Rita Hazan chats with women all day. Often they’re women you’ve heard of—say, Beyonce or Madonna—and just as often, they’re not. But regardless of who’s in this NYC salon owner’s chair, conversation almost always turns to hair product. And while the topic has long inflamed passions, there’s a definite desire of the moment: “Women want more natural ingredients,” says Hazan, whose product formulators have started using corn, for example, to help create gentle shampoo suds—and protect hair color in the process.
“Patients have shown a greater interest in natural skin care, too,” says Doris Day, M.D., clinical associate professor of dermatology at the New York University Langone Medical Center. The reason? It’s no longer simply the perception that naturals are better for you and the environment, but the realization that they can be highly effective, too: “Some of the most potent antioxidants are produce-derived,” she notes.
So where does this growing appetite leave the beauty industry? In search of a broade array of ingredients, says veteran cosmetic chemist Ni’Kita Wilson: “There’s such a huge interest that companies are taking a closer look at all kinds of different foods to see what can be used in products.” Indeed, R&D teams are going well beyond the rosemary that zings up your bath and the honey that soothes your skin to hit every last corner of the grocery store.
Read on for five of their most surprising beauty finds.
A multitasking beautifier, corn is an effective alternative to increasingly unpopular synthetic exfoliants (those tiny plastic spheres that turn out to be big water pollutants)—and to synthetic lathering agents. You’ll find it in such products as Rita Hazan True Color Shampoo and Caudalie Deep Cleansing Exfoliator. One important note: These products smell nothing like corn. The shampoo is actually a cult favorite for, among other things, its gorgeous blend of white flower scents. Meanwhile, the exfoliating cleanser smells only faintly of mint, if anything. In fact, rest assured: Not one of the products to follow smells like a surprising grocery find.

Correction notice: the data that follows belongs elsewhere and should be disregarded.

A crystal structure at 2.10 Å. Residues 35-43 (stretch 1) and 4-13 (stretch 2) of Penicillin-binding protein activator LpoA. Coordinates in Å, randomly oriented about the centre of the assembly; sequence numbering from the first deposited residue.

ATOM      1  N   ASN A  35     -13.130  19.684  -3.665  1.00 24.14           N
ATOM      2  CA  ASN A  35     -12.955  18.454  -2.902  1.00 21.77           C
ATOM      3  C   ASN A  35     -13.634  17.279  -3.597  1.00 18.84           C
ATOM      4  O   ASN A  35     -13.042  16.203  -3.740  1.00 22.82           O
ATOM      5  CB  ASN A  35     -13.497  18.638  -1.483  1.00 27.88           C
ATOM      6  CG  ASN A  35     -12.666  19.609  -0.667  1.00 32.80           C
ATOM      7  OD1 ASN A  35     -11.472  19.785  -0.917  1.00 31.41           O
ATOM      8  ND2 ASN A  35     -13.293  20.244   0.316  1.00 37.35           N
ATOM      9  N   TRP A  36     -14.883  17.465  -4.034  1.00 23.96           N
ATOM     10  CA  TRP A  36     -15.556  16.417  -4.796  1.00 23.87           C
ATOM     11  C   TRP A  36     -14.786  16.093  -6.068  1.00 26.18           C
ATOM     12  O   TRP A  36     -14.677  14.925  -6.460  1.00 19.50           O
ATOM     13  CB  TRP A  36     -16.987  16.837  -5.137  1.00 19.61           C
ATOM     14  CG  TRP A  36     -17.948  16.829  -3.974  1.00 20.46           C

“There is a navy bean extract that has been shown to reduce melanogenisis,” says Wilson. Read: Diminished pigment production and dark spots. Thus the navy bean extract in Mary Kay’s beauty editor-beloved TimeWise Tone-Correcting Serum and ClearProof Deep-Cleansing Charcoal Mask. But beans of all kinds, including those on offer at global grocers, are turning up in beauty products as well. One of the best examples: mung beans, long used in Chinese medicine as a detoxing and cooling agent, and now the star of Wei Mung Bean Sprout Stress-Relieving Soothing Mask.
Little did you know during your childhood protests against those bright green piles on your plate that you’d someday be seeking peas for your skin and hair. “Pea extract is a great ingredient,” says Wilson. “In hair, it strengthens and pumps up strands by forming an imperceptible film.” (Thus such launches as Honest Beauty Honestly Uplifted Volumizing Spray.) “In skin, that same film helps retain moisture,” Wilson explains. One great example? Ole Henriksen Sheer Transormation Perfecting Moisturizer.
Beets are known as super-moisturizers, so they’re turning up in all kinds of formulations. In Tula's Pro-Gycolic 10% pH Resurfacing Gel, for example, a hydrating beet derivative helps defend against external forces (pollution, UV radiation). Meanwhile, the beetroot extract in Pili Ani Intense Hydrating Facial Cream helps boost the concentration of NMF (natural moisturizing factor) in your skin.
The ferment of this root vegetable—an alternative to synthetic preservatives—can be used in everything from lip gloss to hair styling products. Two good cases in point? HydroPeptide Perfecting Gloss and Ouidad Curl Immersion Silky Soufflé Setting Creme.